NORRISTOWN, Pa. — A prosecutor has opposed house arrest for a former state attorney general convicted in a perjury and obstruction case and signaled he will seek a two-year prison sentence for her.
Former attorney general Kathleen Kane, a one-term Democrat, has said she hopes to be considered for probation or home confinement at her Oct. 24 sentencing in Montgomery County.
However, District Attorney Kevin Steele, also a Democrat, wrote in court papers Friday that Kane, who’s 50 years old, shouldn’t qualify for home confinement because she faces a state prison sentence of two years or more, not a jail sentence that would keep her in the county system.
A jury in August convicted Kane of leaking grand jury documents to a newspaper to embarrass a rival and then lying about it under oath. Kane, the first Democrat and first woman elected to the office, was convicted of two felony counts of perjury and seven misdemeanor counts, including obstruction and conspiracy.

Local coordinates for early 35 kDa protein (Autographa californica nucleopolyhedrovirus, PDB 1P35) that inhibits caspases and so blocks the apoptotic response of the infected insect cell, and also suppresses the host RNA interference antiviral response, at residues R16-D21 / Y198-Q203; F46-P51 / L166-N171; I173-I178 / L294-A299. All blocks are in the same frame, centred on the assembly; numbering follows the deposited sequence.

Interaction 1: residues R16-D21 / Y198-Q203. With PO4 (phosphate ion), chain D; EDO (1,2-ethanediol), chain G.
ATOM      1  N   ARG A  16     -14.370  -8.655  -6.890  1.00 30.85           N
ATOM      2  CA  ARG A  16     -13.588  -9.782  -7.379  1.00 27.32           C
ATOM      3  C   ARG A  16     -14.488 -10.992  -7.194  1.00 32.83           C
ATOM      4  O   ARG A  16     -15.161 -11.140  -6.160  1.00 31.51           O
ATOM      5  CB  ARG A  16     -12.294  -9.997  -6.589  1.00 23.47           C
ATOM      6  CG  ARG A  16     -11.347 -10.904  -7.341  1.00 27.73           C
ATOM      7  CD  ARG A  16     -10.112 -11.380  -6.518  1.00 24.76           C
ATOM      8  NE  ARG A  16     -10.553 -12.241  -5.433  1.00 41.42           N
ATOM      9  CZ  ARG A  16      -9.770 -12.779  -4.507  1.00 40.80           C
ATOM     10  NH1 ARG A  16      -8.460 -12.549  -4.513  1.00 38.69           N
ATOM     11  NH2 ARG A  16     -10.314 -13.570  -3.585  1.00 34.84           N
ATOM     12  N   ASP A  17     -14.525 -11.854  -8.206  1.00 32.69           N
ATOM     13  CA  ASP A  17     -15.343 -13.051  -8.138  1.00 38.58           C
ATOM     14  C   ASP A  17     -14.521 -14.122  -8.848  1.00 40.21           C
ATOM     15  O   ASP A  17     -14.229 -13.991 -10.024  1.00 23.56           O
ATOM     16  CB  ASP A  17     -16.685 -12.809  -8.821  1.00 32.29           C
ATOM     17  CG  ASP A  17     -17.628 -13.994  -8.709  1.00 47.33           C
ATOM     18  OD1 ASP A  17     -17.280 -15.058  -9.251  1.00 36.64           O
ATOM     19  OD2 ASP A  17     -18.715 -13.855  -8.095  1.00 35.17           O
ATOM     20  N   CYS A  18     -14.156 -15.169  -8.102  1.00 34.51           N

Kane’s political consultant, testifying with a grant of immunity, changed his grand jury testimony and told jurors that he had conspired with Kane to leak the grand jury material and frame her chief deputy for the crime.
Kane stepped down after the conviction, although her lawyers are exploring an appeal. Defense lawyers in a filing on Thursday suggested her guideline sentence could be nine months or less.
In asking for a home confinement assessment, they described Kane as the primary caregiver for her two sons. But Steele argued Friday that she has joint custody with her ex-husband. He also argued that Kane has no known health problems that might qualify her for a non-jail sentence.
Kane, a former assistant county prosecutor from the Scranton area, was a rising star in the Democratic Party when she took office in 2013, after funding her statewide campaign with help from her then-husband’s trucking fortune. She soon became embroiled in a series of political squabbles inside and outside her office, some prompted by her investigation into pornography on state computers, which brought down two state Supreme Court justices.